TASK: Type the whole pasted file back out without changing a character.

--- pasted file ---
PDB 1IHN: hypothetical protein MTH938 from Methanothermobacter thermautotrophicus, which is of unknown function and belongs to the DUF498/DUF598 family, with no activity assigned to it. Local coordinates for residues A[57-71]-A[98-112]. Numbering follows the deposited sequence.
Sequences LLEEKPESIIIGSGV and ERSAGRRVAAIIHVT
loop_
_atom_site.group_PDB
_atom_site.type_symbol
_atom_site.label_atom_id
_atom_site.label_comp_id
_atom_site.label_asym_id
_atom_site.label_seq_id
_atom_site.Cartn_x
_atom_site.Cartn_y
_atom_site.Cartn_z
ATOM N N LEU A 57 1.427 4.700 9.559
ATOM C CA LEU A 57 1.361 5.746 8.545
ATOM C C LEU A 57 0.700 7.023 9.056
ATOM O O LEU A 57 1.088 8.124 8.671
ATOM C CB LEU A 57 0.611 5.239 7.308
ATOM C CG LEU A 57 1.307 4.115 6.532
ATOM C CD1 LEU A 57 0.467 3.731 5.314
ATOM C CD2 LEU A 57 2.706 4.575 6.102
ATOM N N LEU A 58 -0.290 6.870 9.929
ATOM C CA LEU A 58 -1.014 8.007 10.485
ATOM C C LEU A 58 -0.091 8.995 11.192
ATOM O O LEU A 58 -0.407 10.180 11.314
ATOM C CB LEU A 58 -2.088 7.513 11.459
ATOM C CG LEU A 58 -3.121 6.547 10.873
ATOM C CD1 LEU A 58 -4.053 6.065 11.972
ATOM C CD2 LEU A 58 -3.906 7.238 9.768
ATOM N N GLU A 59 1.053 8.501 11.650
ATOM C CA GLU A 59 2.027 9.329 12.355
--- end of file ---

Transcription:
PDB 1IHN: hypothetical protein MTH938 from Methanothermobacter thermautotrophicus, which is of unknown function and belongs to the DUF498/DUF598 family, with no activity assigned to it. Local coordinates for residues A[57-71]-A[98-112]. Numbering follows the deposited sequence.
Sequences LLEEKPESIIIGSGV and ERSAGRRVAAIIHVT
loop_
_atom_site.group_PDB
_atom_site.type_symbol
_atom_site.label_atom_id
_atom_site.label_comp_id
_atom_site.label_asym_id
_atom_site.label_seq_id
_atom_site.Cartn_x
_atom_site.Cartn_y
_atom_site.Cartn_z
ATOM N N LEU A 57 1.427 4.700 9.559
ATOM C CA LEU A 57 1.361 5.746 8.545
ATOM C C LEU A 57 0.700 7.023 9.056
ATOM O O LEU A 57 1.088 8.124 8.671
ATOM C CB LEU A 57 0.611 5.239 7.308
ATOM C CG LEU A 57 1.307 4.115 6.532
ATOM C CD1 LEU A 57 0.467 3.731 5.314
ATOM C CD2 LEU A 57 2.706 4.575 6.102
ATOM N N LEU A 58 -0.290 6.870 9.929
ATOM C CA LEU A 58 -1.014 8.007 10.485
ATOM C C LEU A 58 -0.091 8.995 11.192
ATOM O O LEU A 58 -0.407 10.180 11.314
ATOM C CB LEU A 58 -2.088 7.513 11.459
ATOM C CG LEU A 58 -3.121 6.547 10.873
ATOM C CD1 LEU A 58 -4.053 6.065 11.972
ATOM C CD2 LEU A 58 -3.906 7.238 9.768
ATOM N N GLU A 59 1.053 8.501 11.650
ATOM C CA GLU A 59 2.027 9.329 12.355